You don’t have to do that either, though. Especially if their views denigrate your personhood, or they are toxic or abusive people. IT IS NOT WORTH IT. There are so many other ways to make a difference politically.

That leads me to my second point: Don’t try to do everything all at once.

If you want to become more involved in activism, give what you can give, in the areas of expertise or interest that you have. Make your own corner of the world better, and trust that others are doing the same.

faceless young woman with stress ball on white background
Photo by Karolina Grabowska on Pexels.com

5. Express Emotions

Common emotions that come up around election time include… ANGER. FURY!! Sadness. Fear. Guilt.

When we push these emotions down or aside, they find ways to pop back up – like whack-a-mole. They might pop back up as irritability, anger outbursts, irritable bowels, muscle tension and pain… the list goes on.

When we allow ourselves to sit with and process emotions, we have more control over them.

Here are some ideas for adaptive ways to express these emotions:

  • Talk to someone
  • Write in a journal
  • Work with clay or knead dough
  • Listen to, sing, or make music
  • Cry
  • Dance
blue jeans
Photo by VisionPic .net on Pexels.com

6. Turn off the News & Social Media

You do not have to watch the news. Not even the debates (or now I guess “town halls”??). You definitely do not have to follow 45 on Twitter.

What I often hear from people when I say this is, “…but I want to stay informed!”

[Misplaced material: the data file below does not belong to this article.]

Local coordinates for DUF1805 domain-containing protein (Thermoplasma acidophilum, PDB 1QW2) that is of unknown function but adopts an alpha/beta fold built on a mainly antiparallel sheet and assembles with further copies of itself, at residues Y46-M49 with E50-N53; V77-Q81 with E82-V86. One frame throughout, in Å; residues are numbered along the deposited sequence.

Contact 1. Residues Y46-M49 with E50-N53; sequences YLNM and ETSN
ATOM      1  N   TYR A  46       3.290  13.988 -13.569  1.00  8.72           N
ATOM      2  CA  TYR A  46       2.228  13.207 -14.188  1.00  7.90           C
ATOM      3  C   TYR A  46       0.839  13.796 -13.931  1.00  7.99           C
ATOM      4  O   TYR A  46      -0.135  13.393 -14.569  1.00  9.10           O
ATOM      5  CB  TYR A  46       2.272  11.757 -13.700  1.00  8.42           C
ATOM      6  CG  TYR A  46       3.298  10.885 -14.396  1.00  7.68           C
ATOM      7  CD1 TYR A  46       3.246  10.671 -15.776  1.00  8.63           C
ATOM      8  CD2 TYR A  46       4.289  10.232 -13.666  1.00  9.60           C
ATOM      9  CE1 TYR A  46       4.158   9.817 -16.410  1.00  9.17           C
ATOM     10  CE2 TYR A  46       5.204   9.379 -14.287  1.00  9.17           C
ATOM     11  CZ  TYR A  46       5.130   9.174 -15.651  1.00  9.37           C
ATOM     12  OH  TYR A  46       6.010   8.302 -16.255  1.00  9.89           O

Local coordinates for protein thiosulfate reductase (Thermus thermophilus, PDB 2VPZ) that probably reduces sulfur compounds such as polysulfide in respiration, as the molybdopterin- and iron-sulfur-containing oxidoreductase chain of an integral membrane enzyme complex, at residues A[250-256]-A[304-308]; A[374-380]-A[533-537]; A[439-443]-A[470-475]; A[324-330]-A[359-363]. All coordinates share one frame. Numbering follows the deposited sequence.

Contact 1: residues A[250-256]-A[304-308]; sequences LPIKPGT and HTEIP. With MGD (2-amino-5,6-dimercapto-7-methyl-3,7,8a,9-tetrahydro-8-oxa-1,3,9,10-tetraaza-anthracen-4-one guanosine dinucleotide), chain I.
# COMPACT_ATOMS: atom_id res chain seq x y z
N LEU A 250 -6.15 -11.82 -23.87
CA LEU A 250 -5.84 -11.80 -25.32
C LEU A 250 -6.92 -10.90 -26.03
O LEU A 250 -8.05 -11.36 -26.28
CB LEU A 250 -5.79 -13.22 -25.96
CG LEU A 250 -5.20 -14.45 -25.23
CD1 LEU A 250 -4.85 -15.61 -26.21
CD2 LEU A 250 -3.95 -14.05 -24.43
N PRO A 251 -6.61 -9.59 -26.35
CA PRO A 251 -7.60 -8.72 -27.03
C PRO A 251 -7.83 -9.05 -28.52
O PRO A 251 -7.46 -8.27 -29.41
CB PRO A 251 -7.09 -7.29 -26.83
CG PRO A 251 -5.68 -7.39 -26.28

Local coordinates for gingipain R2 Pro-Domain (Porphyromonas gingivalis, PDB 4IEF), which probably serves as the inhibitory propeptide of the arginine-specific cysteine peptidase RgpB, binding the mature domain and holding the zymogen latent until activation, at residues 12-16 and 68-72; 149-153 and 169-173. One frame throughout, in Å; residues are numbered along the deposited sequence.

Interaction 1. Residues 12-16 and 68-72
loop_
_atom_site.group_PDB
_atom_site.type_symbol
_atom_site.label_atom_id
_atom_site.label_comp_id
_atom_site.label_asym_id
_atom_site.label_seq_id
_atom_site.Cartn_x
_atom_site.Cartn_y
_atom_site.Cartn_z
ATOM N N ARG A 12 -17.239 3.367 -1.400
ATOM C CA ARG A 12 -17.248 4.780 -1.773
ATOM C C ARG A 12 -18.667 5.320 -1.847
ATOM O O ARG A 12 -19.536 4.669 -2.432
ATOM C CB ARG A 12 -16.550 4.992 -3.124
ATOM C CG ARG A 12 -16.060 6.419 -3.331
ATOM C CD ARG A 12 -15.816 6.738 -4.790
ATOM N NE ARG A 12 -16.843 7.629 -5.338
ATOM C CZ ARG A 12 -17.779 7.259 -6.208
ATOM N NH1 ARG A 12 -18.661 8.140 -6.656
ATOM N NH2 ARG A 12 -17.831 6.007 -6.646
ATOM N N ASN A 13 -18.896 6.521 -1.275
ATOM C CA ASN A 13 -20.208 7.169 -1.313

I get that. But we can all agree the presidential debate was in no way informative. On the contrary, several clients actually told me it was re-traumatizing due to dynamics similar to their families of origin.

There are SO many ways to stay informed. The New York Times Daily podcast gives a brief summary of the most important news every day. You can learn the highlights from friends or family.

If you’re still hesitant to disconnect, at least consider giving yourself a break. A night or even an hour in which you turn off all news-related notifications on your phone. Better yet, you might establish a time every evening when you choose to put down your phone.

7. Edit

Not only is the AMOUNT of content we consume important, but so is the content itself.

Notice how specific Instagrams, TikToks, news websites, and Facebook posts make you feel.

If you’re not sure how you feel, observe what’s happening in your body. Is your heart pounding? Are your shoulders and neck tense? Is there a pit in the bottom of your stomach?

Unfollow and mute anything that that drains energy from you.

By the same token, FOLLOW accounts that will help you feel empowered, validated, and hopeful. You may consider following hashtags like #bodypositive, #mentalhealthmatters, and #anxietyrelief to find accounts that uplift you.

I hope ASK PETE helps you cope with election season stress. Hang in there. And remember, there are a lot of good things and people happening in the world. They just don’t get shown on the news.

Warmly,

Rebecca

Rebecca Ogle, LCSW, is a psychotherapist who provides compassionate tele-therapy through a politicized lens. She helps folks heal from anxiety, depression, people-pleasing and burnout using their strengths and inner wisdom.